30/08/2012 South Africa
During the 1900 Siege of Mafeking , special photographically produced 'local' stamp issues were printed in blue, comprising of 1d Cadet Sgt-Major Goodyear 'Bicycle' and 3d Baden-Powell stamps. Plus at the same time, the same process was used to make siege banknotes.
Mafeking was an important railway town, and was well prepared when Cronje and his Boer troops first attacked in October 1899. The Boers soon isolated the town however, and local native runners were the only means of getting news and letters out of the town. They crossed the enemy lines at great risk, and were paid quite hefty sums to carry just a few letters; hence the need for the stamps to be overprinted with a surcharge, in order to cover these costs. The stocks of postage stamps soon ran out, and many were purchased as souvenirs by the defending troops.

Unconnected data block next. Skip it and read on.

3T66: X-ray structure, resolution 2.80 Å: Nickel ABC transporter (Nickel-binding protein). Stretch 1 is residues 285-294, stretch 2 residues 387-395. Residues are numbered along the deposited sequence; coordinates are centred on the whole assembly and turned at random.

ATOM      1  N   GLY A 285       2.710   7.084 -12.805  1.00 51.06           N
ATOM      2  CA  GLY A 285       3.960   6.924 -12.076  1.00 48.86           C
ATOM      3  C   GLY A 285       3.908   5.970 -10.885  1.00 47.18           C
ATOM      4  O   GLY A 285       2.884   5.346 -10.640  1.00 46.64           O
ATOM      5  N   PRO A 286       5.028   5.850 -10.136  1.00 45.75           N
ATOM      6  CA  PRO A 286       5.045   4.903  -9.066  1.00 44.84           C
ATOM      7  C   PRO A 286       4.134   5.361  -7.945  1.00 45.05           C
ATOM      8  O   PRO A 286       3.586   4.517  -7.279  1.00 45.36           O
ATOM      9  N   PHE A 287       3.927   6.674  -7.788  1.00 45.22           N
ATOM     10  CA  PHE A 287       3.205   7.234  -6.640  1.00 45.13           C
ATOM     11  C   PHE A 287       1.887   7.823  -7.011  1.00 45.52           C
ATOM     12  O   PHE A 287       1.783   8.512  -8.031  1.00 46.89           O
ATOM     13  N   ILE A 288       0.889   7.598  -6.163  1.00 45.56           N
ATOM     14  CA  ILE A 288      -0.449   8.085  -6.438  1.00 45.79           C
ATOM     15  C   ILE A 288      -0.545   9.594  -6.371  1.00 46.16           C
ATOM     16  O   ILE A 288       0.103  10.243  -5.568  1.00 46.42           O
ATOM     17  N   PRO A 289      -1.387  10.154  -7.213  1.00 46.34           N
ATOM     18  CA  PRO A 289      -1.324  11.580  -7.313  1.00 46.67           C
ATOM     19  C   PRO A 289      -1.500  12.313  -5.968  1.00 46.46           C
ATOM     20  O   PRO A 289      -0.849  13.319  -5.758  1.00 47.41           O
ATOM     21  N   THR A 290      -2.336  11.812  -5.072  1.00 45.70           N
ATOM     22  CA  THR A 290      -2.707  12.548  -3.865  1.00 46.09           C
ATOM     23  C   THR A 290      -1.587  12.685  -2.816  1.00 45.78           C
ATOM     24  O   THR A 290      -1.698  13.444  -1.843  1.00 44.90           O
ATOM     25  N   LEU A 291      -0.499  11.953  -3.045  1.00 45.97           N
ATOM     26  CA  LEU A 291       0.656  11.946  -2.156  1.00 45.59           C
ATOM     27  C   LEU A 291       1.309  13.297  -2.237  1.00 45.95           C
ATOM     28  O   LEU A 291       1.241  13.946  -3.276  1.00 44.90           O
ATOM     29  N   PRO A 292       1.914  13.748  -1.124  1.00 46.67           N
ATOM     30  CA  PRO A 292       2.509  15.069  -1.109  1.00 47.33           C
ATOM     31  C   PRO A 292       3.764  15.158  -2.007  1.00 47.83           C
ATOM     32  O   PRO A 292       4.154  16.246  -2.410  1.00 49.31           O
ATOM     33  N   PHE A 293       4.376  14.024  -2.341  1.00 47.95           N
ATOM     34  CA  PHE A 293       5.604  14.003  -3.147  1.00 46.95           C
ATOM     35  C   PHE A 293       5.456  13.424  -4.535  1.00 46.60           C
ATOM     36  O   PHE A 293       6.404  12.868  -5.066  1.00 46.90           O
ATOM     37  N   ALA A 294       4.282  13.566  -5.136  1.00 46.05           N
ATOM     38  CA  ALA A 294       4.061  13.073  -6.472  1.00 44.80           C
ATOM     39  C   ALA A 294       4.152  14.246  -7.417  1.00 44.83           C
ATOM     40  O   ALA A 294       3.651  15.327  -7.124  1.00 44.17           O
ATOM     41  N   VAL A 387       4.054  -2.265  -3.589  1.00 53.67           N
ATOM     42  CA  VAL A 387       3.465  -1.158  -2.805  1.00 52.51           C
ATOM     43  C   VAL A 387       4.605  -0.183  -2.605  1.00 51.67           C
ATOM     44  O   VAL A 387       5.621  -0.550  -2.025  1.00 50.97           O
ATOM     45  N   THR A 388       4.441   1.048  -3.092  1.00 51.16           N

The 1d Goodyear stamp depicts a local military Cadet who was just twelve years old during the Siege. He was one of many local lads who risked their lives delivering mail and helping on the lookouts and was perhaps the original "model" of a Boy Scout. His portrait was captured by a local photographer, Dr Taylor who constrained by the technology of the day was obliged to balance the youngster by wedging a rock beneath his peddle as he posed on his bicyle. In Dr. Hayes' final design his intials can be found in the lower border beneath the portrait.
The 3d Baden-Powell stamp was from a photograph by Mr Ross. Both values were printed in sheets of twelve on laid paper.